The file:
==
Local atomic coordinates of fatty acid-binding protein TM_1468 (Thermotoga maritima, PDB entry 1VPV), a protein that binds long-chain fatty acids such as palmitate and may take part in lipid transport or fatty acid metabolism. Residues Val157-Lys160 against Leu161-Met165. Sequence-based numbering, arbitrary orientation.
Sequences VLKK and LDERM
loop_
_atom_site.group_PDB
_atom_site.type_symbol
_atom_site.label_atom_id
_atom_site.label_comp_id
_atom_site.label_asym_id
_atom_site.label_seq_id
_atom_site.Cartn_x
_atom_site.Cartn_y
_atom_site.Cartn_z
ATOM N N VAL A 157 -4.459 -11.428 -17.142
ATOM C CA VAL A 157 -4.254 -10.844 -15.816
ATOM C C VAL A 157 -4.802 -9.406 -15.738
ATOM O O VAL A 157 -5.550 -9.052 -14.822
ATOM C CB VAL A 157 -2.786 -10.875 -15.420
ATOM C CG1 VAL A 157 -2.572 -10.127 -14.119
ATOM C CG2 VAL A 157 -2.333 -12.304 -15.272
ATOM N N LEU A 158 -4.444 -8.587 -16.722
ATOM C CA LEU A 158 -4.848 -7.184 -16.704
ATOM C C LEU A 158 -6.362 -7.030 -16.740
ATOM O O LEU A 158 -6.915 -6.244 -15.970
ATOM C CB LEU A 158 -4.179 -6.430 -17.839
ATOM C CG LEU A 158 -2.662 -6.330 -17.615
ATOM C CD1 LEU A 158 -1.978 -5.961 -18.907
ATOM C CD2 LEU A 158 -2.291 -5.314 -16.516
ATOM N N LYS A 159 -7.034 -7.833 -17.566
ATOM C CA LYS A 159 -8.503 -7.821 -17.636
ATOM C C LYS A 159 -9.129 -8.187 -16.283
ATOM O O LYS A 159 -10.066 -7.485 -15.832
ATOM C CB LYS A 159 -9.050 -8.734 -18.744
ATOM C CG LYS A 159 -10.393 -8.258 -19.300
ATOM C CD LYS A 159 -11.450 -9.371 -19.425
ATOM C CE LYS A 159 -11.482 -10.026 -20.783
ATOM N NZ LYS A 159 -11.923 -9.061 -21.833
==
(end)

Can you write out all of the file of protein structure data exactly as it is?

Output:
Local atomic coordinates of fatty acid-binding protein TM_1468 (Thermotoga maritima, PDB entry 1VPV), a protein that binds long-chain fatty acids such as palmitate and may take part in lipid transport or fatty acid metabolism. Residues Val157-Lys160 against Leu161-Met165. Sequence-based numbering, arbitrary orientation.
Sequences VLKK and LDERM
loop_
_atom_site.group_PDB
_atom_site.type_symbol
_atom_site.label_atom_id
_atom_site.label_comp_id
_atom_site.label_asym_id
_atom_site.label_seq_id
_atom_site.Cartn_x
_atom_site.Cartn_y
_atom_site.Cartn_z
ATOM N N VAL A 157 -4.459 -11.428 -17.142
ATOM C CA VAL A 157 -4.254 -10.844 -15.816
ATOM C C VAL A 157 -4.802 -9.406 -15.738
ATOM O O VAL A 157 -5.550 -9.052 -14.822
ATOM C CB VAL A 157 -2.786 -10.875 -15.420
ATOM C CG1 VAL A 157 -2.572 -10.127 -14.119
ATOM C CG2 VAL A 157 -2.333 -12.304 -15.272
ATOM N N LEU A 158 -4.444 -8.587 -16.722
ATOM C CA LEU A 158 -4.848 -7.184 -16.704
ATOM C C LEU A 158 -6.362 -7.030 -16.740
ATOM O O LEU A 158 -6.915 -6.244 -15.970
ATOM C CB LEU A 158 -4.179 -6.430 -17.839
ATOM C CG LEU A 158 -2.662 -6.330 -17.615
ATOM C CD1 LEU A 158 -1.978 -5.961 -18.907
ATOM C CD2 LEU A 158 -2.291 -5.314 -16.516
ATOM N N LYS A 159 -7.034 -7.833 -17.566
ATOM C CA LYS A 159 -8.503 -7.821 -17.636
ATOM C C LYS A 159 -9.129 -8.187 -16.283
ATOM O O LYS A 159 -10.066 -7.485 -15.832
ATOM C CB LYS A 159 -9.050 -8.734 -18.744
ATOM C CG LYS A 159 -10.393 -8.258 -19.300
ATOM C CD LYS A 159 -11.450 -9.371 -19.425
ATOM C CE LYS A 159 -11.482 -10.026 -20.783
ATOM N NZ LYS A 159 -11.923 -9.061 -21.833